Supply chain and logistics have never been hotter topics in general media and public forums. Industry insiders know the scale of the challenge confronting global business in the coronavirus crisis. The pandemic has shut down or crippled worldwide manufacturing, distribution, wholesale and retail businesses. Those still standing are seeking what they can just to keep the product moving and whole economies alive.
The Need for Translation Services in Supply Chain and Logistics
Given the global scale of this crisis, an underestimated source of problems are language gaps and communication snafus that in normal times might be manageable. But now, as resources are overstretched and workforces are understaffed, there is far less margin for error and far greater risks that logistical information will be lost in translation. In this fraught situation, translation services are stepping into the breach to help overcome linguistic barriers and impediments to uninterrupted commerce.
Being able to speak the language of each human agent in the supply chain is key. But equally important are digital communications that are understood locally – that is, by the localization of web sites, apps and social media in both linguistic directions. Given the centrality of products and components from China in various production and distribution chains, the lockdown of Chinese industry for two months emphasized the importance of being able to communicate from foreign languages to Mandarin, and from Mandarin to foreign languages to communicate accurately and clearly the fast-changing situation.
A Top-Down Approach to Translation and Localization Services is Key
We all know the game of “telephone” – where communications of a simple sentence whisper one person to the next around a circle invariably leads in the end to an expression that bears scant resemblance to the original phrasing and meaning. The same thing can happen logistically rather than linguistically along a supply chain. Minor differences along the way can get magnified enroute. When even minor misunderstandings lead to missed connections, wrong addresses or mistaken deliveries, the cost of errors can have large implications in time and money.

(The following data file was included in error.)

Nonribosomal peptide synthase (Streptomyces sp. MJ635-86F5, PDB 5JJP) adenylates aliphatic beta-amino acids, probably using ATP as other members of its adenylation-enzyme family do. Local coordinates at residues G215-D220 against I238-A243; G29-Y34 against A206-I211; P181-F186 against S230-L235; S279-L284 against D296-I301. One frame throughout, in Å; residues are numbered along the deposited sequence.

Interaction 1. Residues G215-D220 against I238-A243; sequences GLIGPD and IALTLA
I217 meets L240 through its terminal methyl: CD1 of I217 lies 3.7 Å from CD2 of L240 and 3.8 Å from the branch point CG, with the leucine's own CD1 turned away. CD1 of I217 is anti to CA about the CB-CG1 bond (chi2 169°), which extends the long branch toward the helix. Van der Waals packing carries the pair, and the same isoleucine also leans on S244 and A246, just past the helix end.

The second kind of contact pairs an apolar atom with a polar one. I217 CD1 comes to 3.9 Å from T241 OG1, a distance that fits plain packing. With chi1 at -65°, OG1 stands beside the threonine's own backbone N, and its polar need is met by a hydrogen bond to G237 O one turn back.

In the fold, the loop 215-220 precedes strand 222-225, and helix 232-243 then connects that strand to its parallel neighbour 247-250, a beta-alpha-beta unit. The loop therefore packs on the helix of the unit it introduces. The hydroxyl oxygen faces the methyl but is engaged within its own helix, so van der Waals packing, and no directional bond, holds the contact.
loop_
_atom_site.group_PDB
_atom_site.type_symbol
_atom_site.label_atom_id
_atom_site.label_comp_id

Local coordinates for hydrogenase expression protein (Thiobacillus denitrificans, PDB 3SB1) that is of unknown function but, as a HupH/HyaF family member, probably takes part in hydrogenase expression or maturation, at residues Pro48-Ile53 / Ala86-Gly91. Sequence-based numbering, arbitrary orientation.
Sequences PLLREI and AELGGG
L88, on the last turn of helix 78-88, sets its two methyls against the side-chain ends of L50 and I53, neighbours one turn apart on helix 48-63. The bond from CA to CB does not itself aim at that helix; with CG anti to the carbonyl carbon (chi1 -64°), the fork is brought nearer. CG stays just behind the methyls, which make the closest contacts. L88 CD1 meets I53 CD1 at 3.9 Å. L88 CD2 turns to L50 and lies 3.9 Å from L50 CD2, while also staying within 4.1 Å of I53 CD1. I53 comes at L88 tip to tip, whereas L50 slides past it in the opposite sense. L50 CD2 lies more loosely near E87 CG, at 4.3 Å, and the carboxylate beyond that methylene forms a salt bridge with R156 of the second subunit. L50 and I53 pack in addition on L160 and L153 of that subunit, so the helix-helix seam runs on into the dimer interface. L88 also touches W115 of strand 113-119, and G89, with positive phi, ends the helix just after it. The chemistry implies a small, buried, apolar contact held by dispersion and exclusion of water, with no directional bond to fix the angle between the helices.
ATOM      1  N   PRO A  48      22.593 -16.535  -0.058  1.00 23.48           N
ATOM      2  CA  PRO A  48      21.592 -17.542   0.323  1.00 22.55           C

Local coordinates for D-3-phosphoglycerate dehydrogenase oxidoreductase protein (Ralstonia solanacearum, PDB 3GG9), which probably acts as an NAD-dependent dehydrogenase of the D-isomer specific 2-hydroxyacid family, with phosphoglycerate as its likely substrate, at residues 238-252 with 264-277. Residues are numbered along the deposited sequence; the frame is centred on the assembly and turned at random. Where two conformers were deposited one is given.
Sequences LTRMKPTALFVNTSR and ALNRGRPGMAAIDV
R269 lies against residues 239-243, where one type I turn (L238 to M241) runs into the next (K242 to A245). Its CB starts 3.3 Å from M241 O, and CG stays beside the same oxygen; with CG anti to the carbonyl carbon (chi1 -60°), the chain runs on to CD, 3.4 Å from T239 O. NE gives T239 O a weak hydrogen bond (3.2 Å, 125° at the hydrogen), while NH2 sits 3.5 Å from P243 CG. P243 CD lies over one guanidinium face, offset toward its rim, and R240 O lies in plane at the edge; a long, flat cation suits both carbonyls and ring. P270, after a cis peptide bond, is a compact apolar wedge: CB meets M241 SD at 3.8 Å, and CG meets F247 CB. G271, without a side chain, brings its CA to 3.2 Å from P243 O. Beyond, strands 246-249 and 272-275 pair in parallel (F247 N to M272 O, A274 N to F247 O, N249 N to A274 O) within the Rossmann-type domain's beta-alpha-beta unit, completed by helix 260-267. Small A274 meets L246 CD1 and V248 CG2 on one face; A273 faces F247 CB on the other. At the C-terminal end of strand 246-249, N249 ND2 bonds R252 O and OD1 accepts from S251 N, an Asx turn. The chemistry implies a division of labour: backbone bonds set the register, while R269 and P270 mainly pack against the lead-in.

A general principle for mitigating such risks is to keep a top down approach in communications, across languages. The internet, ultimately, is structured in a way to permit at the same time a top-down hierarchy while at the same time allowing access to any point in that structure from authorized individuals at any place in the chain. In other words, in principle, instructions emanating from the top of the control mechanism can be trusted below as a reliable “single source of truth”.
What does this principle mean in practice for those in the supply chain? It means that each link in the chain has secure access to the correct information, which is not communicated in a serial way but instead descends in a single hop from the top. An analogy would be the difference between a direct flight and a multi-hop series of smaller flights, each of which involves aircraft readiness, baggage handling, air traffic control, etc. That complexity essentially multiplies points of failure exponentially. When communication goes point to point, there are a fraction of possible points of failure.
What does all this have to do with translation and localization for supply chains?